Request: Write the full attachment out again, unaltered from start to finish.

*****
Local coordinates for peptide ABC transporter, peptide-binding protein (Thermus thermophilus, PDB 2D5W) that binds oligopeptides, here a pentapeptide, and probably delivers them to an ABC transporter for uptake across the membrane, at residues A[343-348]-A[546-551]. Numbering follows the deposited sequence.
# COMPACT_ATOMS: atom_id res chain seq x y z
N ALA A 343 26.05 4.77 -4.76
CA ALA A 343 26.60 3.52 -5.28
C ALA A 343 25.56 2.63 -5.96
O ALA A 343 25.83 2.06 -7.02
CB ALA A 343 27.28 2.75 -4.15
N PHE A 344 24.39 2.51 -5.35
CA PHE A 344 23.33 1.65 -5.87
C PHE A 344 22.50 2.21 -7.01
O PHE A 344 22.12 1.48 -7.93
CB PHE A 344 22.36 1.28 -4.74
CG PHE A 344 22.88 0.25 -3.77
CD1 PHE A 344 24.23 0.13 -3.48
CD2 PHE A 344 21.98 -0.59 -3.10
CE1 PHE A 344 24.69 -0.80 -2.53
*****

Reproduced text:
Local coordinates for peptide ABC transporter, peptide-binding protein (Thermus thermophilus, PDB 2D5W) that binds oligopeptides, here a pentapeptide, and probably delivers them to an ABC transporter for uptake across the membrane, at residues A[343-348]-A[546-551]. Numbering follows the deposited sequence.
# COMPACT_ATOMS: atom_id res chain seq x y z
N ALA A 343 26.05 4.77 -4.76
CA ALA A 343 26.60 3.52 -5.28
C ALA A 343 25.56 2.63 -5.96
O ALA A 343 25.83 2.06 -7.02
CB ALA A 343 27.28 2.75 -4.15
N PHE A 344 24.39 2.51 -5.35
CA PHE A 344 23.33 1.65 -5.87
C PHE A 344 22.50 2.21 -7.01
O PHE A 344 22.12 1.48 -7.93
CB PHE A 344 22.36 1.28 -4.74
CG PHE A 344 22.88 0.25 -3.77
CD1 PHE A 344 24.23 0.13 -3.48
CD2 PHE A 344 21.98 -0.59 -3.10
CE1 PHE A 344 24.69 -0.80 -2.53